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November 14, 1989 | from Associated Press
A locksmith says he had a run-in with New York hotel magnate and convicted tax evader Leona Helmsley over the locksmith's demand to collect payment after installing a lock on a vault in her home in this Phoenix suburb. The locksmith was not identified by name or company affiliation by the Phoenix Gazette, which reported last week that Helmsley on Nov. 7 refused to pay the locksmith $385 in cash when he installed a lock on a vault in her home, although a c.o.d.
March 12, 1987
Barney's letter defending locksmiths' pay in the L.A. school system continues the common perception that teachers begin work when they enter the classroom and stop working when they leave it. My husband teaches the 5th grade. He gets to school at 7 a.m. to prepare the blackboards and get everything in order in the classroom. He leaves school at 3:30 p.m., usually, unless he has a teachers' meeting or some sort of committee meeting. Monday through Thursday evenings he is in his study preparing lesson plans and correcting papers from 7 to 9 p.m. On Sunday afternoons he prepares bulletin boards and works on school records for the children.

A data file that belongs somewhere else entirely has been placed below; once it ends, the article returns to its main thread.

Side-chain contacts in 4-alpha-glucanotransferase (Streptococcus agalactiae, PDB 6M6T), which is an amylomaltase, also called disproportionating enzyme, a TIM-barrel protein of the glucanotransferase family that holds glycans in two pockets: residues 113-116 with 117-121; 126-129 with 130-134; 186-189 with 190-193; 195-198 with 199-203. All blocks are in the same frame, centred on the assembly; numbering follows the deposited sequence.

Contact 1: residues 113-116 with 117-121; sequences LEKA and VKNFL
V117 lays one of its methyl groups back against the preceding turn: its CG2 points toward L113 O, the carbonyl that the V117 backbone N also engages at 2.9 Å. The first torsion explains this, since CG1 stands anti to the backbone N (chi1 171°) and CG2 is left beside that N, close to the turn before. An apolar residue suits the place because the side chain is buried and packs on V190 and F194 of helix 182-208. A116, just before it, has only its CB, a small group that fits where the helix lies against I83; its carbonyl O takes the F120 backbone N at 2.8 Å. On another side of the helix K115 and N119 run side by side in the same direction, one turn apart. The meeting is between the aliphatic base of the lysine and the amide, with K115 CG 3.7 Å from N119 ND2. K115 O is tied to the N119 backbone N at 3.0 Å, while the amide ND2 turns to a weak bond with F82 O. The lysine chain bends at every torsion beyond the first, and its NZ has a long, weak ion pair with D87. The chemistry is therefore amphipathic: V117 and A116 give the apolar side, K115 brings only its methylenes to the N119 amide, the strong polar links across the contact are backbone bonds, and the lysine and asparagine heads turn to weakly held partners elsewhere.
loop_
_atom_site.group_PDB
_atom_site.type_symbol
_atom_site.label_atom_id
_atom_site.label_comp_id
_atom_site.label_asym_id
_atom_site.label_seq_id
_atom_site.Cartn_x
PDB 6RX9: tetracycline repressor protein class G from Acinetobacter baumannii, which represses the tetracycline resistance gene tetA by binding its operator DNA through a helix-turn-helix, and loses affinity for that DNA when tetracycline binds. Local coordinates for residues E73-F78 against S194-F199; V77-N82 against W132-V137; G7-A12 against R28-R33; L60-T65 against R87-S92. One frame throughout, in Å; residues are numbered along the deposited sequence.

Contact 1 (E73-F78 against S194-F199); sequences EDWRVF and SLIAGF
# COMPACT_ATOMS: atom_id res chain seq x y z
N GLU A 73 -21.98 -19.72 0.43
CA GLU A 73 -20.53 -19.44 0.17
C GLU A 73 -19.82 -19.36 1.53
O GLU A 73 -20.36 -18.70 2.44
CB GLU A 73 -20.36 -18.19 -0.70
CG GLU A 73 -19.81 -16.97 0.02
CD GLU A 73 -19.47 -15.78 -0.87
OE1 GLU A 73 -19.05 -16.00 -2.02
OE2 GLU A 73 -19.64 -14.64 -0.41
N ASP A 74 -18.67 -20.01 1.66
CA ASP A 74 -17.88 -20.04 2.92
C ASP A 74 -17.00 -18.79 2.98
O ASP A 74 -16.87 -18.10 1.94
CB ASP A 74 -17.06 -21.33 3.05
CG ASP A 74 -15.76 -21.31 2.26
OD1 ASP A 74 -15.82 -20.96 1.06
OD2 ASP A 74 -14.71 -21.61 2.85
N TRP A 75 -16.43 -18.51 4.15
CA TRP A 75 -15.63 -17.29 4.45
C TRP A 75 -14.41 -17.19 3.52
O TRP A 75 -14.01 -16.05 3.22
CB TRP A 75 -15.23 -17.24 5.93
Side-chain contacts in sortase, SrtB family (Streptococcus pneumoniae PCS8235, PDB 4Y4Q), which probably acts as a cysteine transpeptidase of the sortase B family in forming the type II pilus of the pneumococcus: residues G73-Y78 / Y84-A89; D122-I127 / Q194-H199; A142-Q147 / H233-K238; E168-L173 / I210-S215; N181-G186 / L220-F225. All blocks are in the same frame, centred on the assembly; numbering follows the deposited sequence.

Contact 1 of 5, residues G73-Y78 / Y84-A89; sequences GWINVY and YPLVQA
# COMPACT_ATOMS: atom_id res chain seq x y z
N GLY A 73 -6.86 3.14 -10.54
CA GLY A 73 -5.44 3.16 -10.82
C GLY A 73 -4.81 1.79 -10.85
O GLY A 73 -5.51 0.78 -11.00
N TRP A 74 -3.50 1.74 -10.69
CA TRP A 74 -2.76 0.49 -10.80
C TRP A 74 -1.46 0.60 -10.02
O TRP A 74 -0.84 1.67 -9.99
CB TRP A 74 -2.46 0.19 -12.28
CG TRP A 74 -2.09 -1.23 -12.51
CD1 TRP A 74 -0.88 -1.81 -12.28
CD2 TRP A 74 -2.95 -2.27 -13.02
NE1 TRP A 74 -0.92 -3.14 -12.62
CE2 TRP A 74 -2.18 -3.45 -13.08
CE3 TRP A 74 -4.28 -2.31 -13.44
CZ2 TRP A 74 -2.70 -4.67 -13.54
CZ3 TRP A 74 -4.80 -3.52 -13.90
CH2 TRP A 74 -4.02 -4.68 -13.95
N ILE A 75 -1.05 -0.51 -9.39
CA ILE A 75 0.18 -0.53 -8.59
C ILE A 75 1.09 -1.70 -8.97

February 26, 1987
I am a locksmith for the Los Angeles Unified School District and feel it's time to defend the locksmith profession and the realities within the school district. All locksmiths are required to work 8 hours a day, 260 days a year, for a salary of $31,532 or $15.16 per hour; teacher's are required to work 6 hours a day, 180 days a year, for a salary ranging from $20,600 to $35,500 or, in laymen's terms, $19 to $32 an hour, depending on schooling and years of service. Locksmiths are not afforded the luxury of Christmas and Easter vacations, sabbatical leaves, teacher's aides, substitutes or step increases, as implied.
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